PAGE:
Street Smart

In Lars Eighner’s, ” On Dumpster Diving” the narrator displays his interpersonal intelligence through his analysis of the different individuals he encounters. Howard Gardner’s, “Multiple Intelligences” explains the seven different intelligences including the one displayed by the narrator, “Interpersonal intelligence builds on a core capacity to notice distinctions among others; in particular, contrasts in their moods, temperaments, motivations, and intentions. In more advanced forms this intelligence permits a skilled adult to read the intentions and desires of others, even when these have been hidden”(Paragraph 31). This interpersonal intelligence demonstrated by the narrator in, “ On Dumpster Diving” is an intelligence that deals with analyzing others, “ At first the new scavenger is filled with disgust and self-loathing. He is ashamed of being seen and may lurk around trying to duck behind things, or he may try to dive at night”(Paragraph 39). The narrator has been dumpster diving long enough to know what new homeless dumpster divers go through. He understands that there is a process to the way the newcomers adapt. There are emotions that the newcomers feel that are not voiced out loud, however, the narrator notices them because of his interpersonal intelligence.  Since the narrator knows it is a difficult transition to be a part of society and then become an outsider, he acknowledges that the moods revealed by the newcomers are normal, because

Although the narrator has not received formal training in how to understand others, he shows interpersonal intelligence despite that, “All the Dumpster divers I have known come to the point of trying to acquire everything they touch. Why not take it, they reason, since it is all free”(Paragraph 45). The narrator has the “Dumpster divers” figured out. He realizes that they do not know how to differentiate between useful and free. However, he also understands that the “Dumpster divers” who reach this point of desperate hoarding are trying to fill a void, because they have nothing else. These behaviors are analyzed and offer an insight of the person. Through the analysis of their actions and reasons for hoarding, the narrator understands that the hoarding helps the homeless individuals feel better and gives them comfort. The narrator notices distinctions between the hoarders and the homeless people who realize that only the useful and beneficial things are what need to be hold onto. On some level the hoarders begin to lose their mind, because they can not control themselves from gathering all that is pretty and all objects they want not need. In contrast the other group still tries to reason and collect objects in a smart tactical way in order to survive.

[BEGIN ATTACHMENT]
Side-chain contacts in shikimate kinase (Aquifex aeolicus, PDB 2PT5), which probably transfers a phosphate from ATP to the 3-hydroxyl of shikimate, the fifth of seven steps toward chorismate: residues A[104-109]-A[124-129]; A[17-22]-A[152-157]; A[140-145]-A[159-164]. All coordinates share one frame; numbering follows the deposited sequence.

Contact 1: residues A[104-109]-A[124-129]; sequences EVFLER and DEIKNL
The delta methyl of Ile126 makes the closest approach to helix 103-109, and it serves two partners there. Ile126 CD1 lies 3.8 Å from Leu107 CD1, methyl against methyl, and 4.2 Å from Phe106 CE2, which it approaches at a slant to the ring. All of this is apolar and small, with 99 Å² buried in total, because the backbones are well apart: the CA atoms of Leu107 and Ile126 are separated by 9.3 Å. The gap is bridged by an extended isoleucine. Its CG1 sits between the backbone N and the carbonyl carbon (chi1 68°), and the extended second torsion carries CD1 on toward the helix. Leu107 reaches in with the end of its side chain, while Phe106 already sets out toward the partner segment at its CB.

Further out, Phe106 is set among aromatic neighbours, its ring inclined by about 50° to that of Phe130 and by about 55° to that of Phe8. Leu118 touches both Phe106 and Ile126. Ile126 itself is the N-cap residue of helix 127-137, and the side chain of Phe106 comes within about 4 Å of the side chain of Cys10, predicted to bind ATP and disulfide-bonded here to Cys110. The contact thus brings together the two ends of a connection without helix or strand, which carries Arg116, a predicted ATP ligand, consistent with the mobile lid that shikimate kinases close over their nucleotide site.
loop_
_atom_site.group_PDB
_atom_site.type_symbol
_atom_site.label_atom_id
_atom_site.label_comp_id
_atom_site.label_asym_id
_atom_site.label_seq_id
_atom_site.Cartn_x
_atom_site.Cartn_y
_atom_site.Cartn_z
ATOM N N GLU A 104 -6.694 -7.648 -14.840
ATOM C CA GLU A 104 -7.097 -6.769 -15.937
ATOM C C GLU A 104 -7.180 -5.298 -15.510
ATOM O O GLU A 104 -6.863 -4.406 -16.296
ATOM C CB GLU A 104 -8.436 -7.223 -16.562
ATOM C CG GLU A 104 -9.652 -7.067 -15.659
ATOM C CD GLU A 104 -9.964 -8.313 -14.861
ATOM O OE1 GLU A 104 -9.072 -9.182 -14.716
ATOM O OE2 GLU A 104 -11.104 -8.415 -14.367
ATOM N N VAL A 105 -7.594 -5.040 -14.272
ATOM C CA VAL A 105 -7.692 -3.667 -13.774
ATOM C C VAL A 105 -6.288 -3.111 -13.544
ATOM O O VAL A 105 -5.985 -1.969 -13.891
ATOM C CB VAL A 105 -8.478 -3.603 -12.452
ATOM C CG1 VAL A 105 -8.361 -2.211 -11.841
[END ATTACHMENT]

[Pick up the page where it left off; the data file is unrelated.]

Mother, Daughter and the Great Depression

In Tillie Olsen’s, “I Stand Here Ironing,” the depression that the country is suffering through negatively affects the personal relationships of the narrator. This social condition not only affects the people of this time financially but also emotionally. For the narrator, as a mother, the condition affects her relationship with her daughter, and this is seen throughout the short story.

The narrator went through some very difficult times trying to provide for her daughter. In the struggle of doing her part as the sole provider to her young daughter, she failed to be there for the young girl emotionally. The mother showed that she wanted to be there for her daughter, but it was tough to do so, “It was the pre-relief, pre-WPA world of the depression. I would start running as soon as I got off the streetcar, running up the stairs, the place smelling sour, and awake or asleep to startle awake, when she saw me she would break into a clogged weeping that could not be comforted, a weeping I can hear yet”(9). At the time the mother was not receiving any type of help, and she was a single mother which added to the desperate need of her to provide for the daughter financially. She found herself in a situation where she was helpless. There was no help during a time that the mother truly needed help. She was forced to sacrifice the loving mother-daughter relationship in order to be able to give her little girl the basic needs like food and shelter.

The nation’s depression was affecting families and the way they formed family relationships within themselves. There was no time to build a meaningful bond, because of the need to find a job and do the best to work and survive during this historically sad and hard time. The way their life unfolded was a direct look at what was going on around them, “She is a child of her age, of depression, of war, of fear”(55). Even though there are things the mother regrets about her relationship with her daughter and the way she raised her, she did what she thought was best. There was only so much that she had to give, because her resources were not what are available now. There was only so much the narrator was able to do especially when her surroundings were the harsh realities of the Great Depression.